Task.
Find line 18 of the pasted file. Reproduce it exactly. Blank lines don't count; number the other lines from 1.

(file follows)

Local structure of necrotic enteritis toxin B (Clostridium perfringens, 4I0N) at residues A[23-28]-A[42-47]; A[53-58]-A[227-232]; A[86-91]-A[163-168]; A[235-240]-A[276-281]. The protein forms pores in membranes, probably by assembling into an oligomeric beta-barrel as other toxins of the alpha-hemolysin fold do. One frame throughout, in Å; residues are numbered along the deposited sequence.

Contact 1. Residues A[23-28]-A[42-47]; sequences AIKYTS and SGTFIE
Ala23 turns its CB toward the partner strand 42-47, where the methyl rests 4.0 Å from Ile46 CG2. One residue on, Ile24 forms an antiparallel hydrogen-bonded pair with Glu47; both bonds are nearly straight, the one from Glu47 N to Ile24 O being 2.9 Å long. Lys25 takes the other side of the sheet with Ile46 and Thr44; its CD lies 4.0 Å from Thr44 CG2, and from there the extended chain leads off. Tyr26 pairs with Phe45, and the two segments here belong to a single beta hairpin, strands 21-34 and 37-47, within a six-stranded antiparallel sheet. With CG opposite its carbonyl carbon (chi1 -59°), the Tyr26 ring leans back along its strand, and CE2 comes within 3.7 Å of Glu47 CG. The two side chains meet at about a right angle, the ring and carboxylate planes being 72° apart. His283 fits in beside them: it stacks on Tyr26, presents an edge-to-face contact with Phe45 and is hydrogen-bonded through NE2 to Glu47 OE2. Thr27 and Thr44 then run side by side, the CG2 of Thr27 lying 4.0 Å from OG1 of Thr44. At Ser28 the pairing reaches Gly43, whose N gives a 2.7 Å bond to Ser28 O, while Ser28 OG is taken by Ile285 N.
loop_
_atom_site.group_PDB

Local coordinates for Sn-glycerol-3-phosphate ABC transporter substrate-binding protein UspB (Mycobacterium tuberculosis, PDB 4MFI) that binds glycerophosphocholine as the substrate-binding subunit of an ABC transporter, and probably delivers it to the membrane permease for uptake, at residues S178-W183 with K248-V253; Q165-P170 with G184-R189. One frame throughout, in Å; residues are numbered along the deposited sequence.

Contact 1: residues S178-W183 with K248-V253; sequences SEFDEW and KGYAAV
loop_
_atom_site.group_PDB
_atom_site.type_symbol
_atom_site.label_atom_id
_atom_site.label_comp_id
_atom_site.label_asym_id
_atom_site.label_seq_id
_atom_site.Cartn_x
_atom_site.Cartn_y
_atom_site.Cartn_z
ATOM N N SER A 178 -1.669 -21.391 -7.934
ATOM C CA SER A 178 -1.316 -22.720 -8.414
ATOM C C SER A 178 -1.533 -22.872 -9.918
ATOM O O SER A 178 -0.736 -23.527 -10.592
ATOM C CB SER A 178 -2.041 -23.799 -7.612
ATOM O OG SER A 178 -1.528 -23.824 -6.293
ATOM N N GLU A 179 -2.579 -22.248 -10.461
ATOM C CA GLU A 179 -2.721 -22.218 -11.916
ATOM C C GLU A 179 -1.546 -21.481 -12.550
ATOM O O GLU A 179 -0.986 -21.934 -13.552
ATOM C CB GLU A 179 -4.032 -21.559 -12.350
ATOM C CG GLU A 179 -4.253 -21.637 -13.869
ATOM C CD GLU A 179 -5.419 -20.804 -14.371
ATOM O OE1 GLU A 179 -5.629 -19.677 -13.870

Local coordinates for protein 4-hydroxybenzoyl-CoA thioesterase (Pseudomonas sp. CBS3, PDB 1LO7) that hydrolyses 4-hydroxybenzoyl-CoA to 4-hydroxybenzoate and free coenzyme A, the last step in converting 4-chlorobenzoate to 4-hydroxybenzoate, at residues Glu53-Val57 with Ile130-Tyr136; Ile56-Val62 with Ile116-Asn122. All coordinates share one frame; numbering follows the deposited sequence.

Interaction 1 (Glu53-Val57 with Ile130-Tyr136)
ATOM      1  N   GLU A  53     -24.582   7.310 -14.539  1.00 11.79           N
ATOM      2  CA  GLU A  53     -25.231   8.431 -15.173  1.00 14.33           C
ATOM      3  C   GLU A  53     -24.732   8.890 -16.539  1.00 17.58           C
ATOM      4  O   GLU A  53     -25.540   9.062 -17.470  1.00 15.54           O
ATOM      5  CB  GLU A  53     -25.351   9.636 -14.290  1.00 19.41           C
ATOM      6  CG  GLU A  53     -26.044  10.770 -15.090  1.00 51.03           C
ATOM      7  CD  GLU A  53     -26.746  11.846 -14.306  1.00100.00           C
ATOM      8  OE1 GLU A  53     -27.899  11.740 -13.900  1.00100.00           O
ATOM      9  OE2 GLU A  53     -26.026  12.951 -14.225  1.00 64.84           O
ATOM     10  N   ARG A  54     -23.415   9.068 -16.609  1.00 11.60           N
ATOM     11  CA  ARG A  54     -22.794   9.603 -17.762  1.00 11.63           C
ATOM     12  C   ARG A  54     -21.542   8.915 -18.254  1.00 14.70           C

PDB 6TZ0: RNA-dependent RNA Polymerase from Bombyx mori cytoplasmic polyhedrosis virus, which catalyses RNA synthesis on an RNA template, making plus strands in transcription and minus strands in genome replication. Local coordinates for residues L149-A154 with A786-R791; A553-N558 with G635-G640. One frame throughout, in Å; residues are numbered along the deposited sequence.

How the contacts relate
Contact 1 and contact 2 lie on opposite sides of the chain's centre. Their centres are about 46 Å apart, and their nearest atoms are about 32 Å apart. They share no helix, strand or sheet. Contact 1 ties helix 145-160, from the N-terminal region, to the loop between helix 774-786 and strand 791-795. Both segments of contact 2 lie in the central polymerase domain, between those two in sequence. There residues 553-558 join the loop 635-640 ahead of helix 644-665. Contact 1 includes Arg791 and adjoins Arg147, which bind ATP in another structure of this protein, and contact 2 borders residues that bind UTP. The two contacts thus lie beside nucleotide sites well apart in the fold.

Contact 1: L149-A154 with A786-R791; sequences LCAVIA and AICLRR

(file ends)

ATOM N N SER A 178 -1.669 -21.391 -7.934